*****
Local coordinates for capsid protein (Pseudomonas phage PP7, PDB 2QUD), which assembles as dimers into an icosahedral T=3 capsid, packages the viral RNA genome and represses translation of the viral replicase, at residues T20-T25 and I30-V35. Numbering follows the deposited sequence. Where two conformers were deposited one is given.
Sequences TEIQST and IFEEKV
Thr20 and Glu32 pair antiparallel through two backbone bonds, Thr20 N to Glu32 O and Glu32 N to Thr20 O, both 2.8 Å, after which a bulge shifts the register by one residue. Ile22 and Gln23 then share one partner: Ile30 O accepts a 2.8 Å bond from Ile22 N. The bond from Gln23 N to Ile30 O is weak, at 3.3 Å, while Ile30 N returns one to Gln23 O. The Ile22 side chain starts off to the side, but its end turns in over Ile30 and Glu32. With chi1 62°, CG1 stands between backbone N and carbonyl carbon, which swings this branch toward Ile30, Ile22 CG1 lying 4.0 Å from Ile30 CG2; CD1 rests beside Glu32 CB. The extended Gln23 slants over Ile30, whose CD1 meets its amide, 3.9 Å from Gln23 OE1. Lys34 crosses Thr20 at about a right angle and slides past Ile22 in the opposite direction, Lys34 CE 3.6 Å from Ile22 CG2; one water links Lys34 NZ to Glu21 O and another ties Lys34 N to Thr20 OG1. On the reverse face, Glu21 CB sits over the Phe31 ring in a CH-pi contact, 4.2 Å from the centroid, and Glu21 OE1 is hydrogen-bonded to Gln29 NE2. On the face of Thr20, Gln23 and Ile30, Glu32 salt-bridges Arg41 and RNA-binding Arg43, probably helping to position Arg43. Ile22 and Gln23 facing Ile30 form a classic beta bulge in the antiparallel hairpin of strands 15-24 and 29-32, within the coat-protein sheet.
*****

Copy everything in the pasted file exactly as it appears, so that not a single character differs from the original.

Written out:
Local coordinates for capsid protein (Pseudomonas phage PP7, PDB 2QUD), which assembles as dimers into an icosahedral T=3 capsid, packages the viral RNA genome and represses translation of the viral replicase, at residues T20-T25 and I30-V35. Numbering follows the deposited sequence. Where two conformers were deposited one is given.
Sequences TEIQST and IFEEKV
Thr20 and Glu32 pair antiparallel through two backbone bonds, Thr20 N to Glu32 O and Glu32 N to Thr20 O, both 2.8 Å, after which a bulge shifts the register by one residue. Ile22 and Gln23 then share one partner: Ile30 O accepts a 2.8 Å bond from Ile22 N. The bond from Gln23 N to Ile30 O is weak, at 3.3 Å, while Ile30 N returns one to Gln23 O. The Ile22 side chain starts off to the side, but its end turns in over Ile30 and Glu32. With chi1 62°, CG1 stands between backbone N and carbonyl carbon, which swings this branch toward Ile30, Ile22 CG1 lying 4.0 Å from Ile30 CG2; CD1 rests beside Glu32 CB. The extended Gln23 slants over Ile30, whose CD1 meets its amide, 3.9 Å from Gln23 OE1. Lys34 crosses Thr20 at about a right angle and slides past Ile22 in the opposite direction, Lys34 CE 3.6 Å from Ile22 CG2; one water links Lys34 NZ to Glu21 O and another ties Lys34 N to Thr20 OG1. On the reverse face, Glu21 CB sits over the Phe31 ring in a CH-pi contact, 4.2 Å from the centroid, and Glu21 OE1 is hydrogen-bonded to Gln29 NE2. On the face of Thr20, Gln23 and Ile30, Glu32 salt-bridges Arg41 and RNA-binding Arg43, probably helping to position Arg43. Ile22 and Gln23 facing Ile30 form a classic beta bulge in the antiparallel hairpin of strands 15-24 and 29-32, within the coat-protein sheet.